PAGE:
A day after allegations of emotional abuse and sexual assault against Hardwick by former girlfriend Chloe Dykstra, AMC has not just pulled the plug on his interview show Talking with Chris Hardwick, but he will not be moderating panels at San Diego Comic-Con or appearing at Kaboo Festival, either.
Earlier today, AMC released a statement about the allegations, noting that Talking with Chris Hardwick would not be airing on AMC while the situation was assessed as well as would not be participating in panels at San Diego Comic-Con, though the statement appeared to indicate that the decision to step back from the panels was Hardwick's decision.
"We have had a positive working relationship with Chris Hardwick for many years," AMC's statement read. "We take the troubling allegations that surfaced yesterday very seriously. While we assess the situation, Talking with Chris Hardwick will not air on AMC, and Chris has decided to step aside from moderating planned AMC and BBC America panels at Comic-Con International next month."
Hardwick had been announced earlier this week as the moderator for the Doctor Who panel and was to moderate the panel for The Walking Dead as well. Hardwick has also been dropped from Kaaboo Festival, an annual festival in California that celebrates music and comedy coming up in September. According to TMZ, the festival's organizers will be replacing his scheduled comedy routine with another act to be determined.
The backlash is in response to Dykstra's Medium essay "Rose-Colored Glasses: A Confession" which surfaced Friday that detailed disturbing claims that Hardwick had subjected her to severe emotional abuse during their relationship as well as pressured her into sex against her will. Following their breakup, Dykstra claimed that he even went so far as to ruin her career as he "made calls to several companies [she] received regular work from to get [her] fired by threatening to never work with them."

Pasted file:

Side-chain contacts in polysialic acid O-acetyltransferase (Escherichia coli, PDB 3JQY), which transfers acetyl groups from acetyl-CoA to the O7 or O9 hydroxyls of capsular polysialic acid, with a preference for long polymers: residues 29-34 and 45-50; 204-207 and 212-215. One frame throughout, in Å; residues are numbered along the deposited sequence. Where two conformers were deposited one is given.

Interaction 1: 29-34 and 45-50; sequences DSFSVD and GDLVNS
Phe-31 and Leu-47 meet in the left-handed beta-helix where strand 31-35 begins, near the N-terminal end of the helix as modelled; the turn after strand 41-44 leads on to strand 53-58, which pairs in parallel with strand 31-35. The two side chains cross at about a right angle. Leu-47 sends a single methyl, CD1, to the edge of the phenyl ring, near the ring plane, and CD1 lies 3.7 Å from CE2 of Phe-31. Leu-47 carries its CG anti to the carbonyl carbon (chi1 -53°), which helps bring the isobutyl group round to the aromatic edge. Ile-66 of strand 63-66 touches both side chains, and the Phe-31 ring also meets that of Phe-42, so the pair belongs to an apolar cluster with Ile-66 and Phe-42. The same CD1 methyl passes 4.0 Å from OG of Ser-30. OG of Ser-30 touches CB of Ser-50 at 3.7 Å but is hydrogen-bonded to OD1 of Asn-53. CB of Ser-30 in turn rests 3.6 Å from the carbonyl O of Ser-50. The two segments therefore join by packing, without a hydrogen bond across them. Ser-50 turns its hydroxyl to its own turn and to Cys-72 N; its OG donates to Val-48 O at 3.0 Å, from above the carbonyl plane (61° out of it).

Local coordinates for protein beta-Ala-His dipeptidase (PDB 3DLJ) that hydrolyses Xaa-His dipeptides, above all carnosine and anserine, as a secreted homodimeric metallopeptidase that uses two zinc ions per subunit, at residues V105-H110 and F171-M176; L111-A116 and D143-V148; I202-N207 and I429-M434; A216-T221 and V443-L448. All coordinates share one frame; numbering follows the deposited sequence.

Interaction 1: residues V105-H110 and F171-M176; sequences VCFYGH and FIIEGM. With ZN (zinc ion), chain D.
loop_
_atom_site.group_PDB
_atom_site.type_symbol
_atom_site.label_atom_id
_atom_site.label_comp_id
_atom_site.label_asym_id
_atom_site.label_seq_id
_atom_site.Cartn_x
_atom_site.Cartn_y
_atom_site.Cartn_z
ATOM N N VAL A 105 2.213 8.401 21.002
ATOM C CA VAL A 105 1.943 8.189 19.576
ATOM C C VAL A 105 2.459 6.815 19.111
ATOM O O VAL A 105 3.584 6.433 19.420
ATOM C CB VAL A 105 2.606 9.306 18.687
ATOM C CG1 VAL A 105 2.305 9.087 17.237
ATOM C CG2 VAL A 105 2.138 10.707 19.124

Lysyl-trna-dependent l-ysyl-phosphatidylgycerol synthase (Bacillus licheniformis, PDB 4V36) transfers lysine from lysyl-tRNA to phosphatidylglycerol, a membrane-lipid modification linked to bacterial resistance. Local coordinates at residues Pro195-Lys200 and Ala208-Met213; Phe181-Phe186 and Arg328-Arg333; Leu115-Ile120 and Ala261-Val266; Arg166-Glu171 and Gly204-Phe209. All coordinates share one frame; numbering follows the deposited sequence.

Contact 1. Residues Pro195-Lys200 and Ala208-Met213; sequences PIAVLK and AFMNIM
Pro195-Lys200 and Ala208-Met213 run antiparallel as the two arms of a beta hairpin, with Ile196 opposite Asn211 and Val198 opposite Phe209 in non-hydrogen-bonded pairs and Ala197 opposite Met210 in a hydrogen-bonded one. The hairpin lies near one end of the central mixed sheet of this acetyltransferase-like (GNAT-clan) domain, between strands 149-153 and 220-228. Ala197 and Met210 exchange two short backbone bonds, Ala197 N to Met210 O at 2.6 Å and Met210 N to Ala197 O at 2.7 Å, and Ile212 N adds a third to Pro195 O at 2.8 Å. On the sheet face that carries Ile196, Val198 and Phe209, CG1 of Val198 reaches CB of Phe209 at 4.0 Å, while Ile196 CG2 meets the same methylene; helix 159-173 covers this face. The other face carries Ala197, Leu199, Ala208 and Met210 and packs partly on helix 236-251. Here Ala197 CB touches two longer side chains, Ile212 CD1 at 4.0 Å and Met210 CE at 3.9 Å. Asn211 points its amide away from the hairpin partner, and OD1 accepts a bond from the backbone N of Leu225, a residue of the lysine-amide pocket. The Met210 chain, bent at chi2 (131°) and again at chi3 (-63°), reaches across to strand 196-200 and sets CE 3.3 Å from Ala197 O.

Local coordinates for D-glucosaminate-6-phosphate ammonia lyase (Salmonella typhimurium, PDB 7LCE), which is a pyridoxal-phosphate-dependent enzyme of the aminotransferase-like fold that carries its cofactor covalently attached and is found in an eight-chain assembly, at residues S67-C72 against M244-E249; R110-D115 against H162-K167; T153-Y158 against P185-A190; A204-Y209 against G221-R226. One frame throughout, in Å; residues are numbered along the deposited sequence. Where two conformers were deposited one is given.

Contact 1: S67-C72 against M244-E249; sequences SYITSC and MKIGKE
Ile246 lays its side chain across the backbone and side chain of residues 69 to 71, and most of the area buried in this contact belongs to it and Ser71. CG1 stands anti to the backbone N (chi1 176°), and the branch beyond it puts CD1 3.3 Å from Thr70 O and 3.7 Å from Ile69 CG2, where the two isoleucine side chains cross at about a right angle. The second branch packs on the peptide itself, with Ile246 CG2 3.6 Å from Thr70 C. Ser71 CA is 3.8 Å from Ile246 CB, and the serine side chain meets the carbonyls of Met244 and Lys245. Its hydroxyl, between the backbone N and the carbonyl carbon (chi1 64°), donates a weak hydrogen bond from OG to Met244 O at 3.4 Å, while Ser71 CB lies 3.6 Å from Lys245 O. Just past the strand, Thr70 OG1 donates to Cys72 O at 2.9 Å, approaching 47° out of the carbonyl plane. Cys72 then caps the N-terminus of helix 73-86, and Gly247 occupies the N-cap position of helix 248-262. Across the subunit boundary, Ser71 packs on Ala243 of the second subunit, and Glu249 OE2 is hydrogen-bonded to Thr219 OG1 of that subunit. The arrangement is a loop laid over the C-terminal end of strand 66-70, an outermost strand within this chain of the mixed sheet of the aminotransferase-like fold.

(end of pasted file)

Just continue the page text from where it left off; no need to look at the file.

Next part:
"He succeeded," she wrote. "I was blacklisted."
Dykstra also writes in her post that she has proof to back up her allegations. You can read her post in full here.
Since the essay has gone viral, Nerdist, which Hardwick founded, removed all mention of him from their website while owners Legendary Entertainment made clear that Hardwick has had no involvement with the company for several months.
Hardwick himself responded to Dykstra's allegations in a statement released last night.
"I was heartbroken to read Chloe's post," Hardwick wrote. "Our three-year relationship was not perfect -- we were ultimately not a good match and argued -- even shouted at each other -- but I loved her and did my best to uplift and support her as a partner and companion in any way and at no time did I sexually assault her.
“When we were living together, I found out that Chloe had cheated on me, and I ended the relationship. For several weeks after we broke up, she asked to get back together with me and even told me she wanted to have kids with me, ‘build a life’ with me and told me that I was ‘the one,’ but I did not want to be with someone who was unfaithful. I’m devastated to read that she is now accusing me of conduct that did not occur. l was blindsided by her post and always wanted the best for her. As a husband, a son, and future father, I do not condone any kind of mistreatment of women.”